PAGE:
Strategies for Resilience


Having solid mental health doesn’t mean that you never go through bad times or experience emotional problems. We all go through disappointment, loss and change, and while these are normal parts of life, they can still cause sadness, anxiety and stress. But just as physically healthy people are better able to bounce back from illness or injury, people with robust mental health are better able to bounce back from adversity, trauma and stress. This ability is called resilience.

Self-criticism is not your friend & you can reach your goals without bullying yourself along the road

So how do we become resilient?

Connect with others. We don’t thrive in isolation, so make a date and meet up with a friend. If friends are not to hand then say hi to an acquaintance (or your usual barista!) Lots of people feel awkward about making friends so be the one to break the ice. If you’re in a new area then become a serial joiner and find those who share your interests. If experience has made you awkward or mistrustful of others, then take it one step at a time and ease yourself in.

Check your inner dialogue. Self-criticism is not your friend and you can reach your goals without bullying yourself along the road. Use encouragement, reward yourself for effort made and take learning from difficult experiences. Try again and do better next time.

Recognise that your potential is unknown, not fixed. See experiences as learning, not failures, and that qualities can be cultivated through effort and deliberate practice. Develop a passion for stretching yourself and stick to it, even when it’s not going well.  


Weekly gratitude practice. Research shows that keeping a weekly gratitude journal has significant effects on increasing optimism and decreasing reported physical symptoms.

But don’t overdo it, studies found that those who practiced gratitude three times per week saw less benefit than those doing it once a week, suggesting that there may be a habituation effect and loss of gains if you do it more than once per week. Consider putting a reminder in your calendar weekly at a time that’s realistic and convenient.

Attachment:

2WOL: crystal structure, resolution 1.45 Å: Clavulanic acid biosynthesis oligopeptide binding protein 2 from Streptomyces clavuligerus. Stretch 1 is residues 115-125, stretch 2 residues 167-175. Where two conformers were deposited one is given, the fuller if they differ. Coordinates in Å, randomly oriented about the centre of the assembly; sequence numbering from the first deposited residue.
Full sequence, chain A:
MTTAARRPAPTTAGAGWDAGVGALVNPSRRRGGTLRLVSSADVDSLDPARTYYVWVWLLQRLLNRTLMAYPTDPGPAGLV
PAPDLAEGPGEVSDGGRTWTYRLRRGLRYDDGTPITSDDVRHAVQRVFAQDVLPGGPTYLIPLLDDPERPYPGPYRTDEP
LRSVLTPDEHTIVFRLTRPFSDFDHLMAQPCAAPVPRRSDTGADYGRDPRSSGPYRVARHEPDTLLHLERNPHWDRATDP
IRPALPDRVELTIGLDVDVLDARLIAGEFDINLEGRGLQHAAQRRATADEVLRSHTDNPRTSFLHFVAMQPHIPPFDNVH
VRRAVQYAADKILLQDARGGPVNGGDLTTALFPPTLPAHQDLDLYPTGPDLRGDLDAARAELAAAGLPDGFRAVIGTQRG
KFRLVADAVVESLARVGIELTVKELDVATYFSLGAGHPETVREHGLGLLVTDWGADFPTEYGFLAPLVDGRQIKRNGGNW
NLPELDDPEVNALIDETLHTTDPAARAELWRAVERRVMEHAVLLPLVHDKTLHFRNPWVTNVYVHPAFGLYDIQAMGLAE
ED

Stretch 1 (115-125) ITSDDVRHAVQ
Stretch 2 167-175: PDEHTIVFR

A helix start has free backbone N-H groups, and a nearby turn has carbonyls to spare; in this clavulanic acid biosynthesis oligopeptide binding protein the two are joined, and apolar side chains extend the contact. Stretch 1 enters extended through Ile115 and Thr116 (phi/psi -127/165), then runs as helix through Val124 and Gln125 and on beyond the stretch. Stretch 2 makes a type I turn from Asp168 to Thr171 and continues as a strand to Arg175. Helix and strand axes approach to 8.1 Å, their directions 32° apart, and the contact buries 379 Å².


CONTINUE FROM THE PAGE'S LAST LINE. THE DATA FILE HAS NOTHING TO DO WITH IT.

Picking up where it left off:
Exercise. Research has shown that regular, physical activity can treat mild-moderate depression as well as anti-depressants, without the potential for side effects. Many of my clients report that exercise helps to manage both anxiety symptoms and physical tension caused through a stressful day. Start small, it’s the smart way to do it, and if you choose a fun exercise with others, you tick your socialisation box too!

Aim for balance in work, rest and play. Don’t make your career priority number one, two and three.

Make someone else’s day. Research suggests that doing something helpful for another human being can improve our own mental health. This could be a formal volunteer/mentor role or if time doesn’t allow, even helping out a neighbour counts. Try a random act of kindness and see how you feel!

Accept what you can’t control. Learn to let it go and be cognitively flexible.

Above all, be compassionate to yourself. Most of us are just doing our best.

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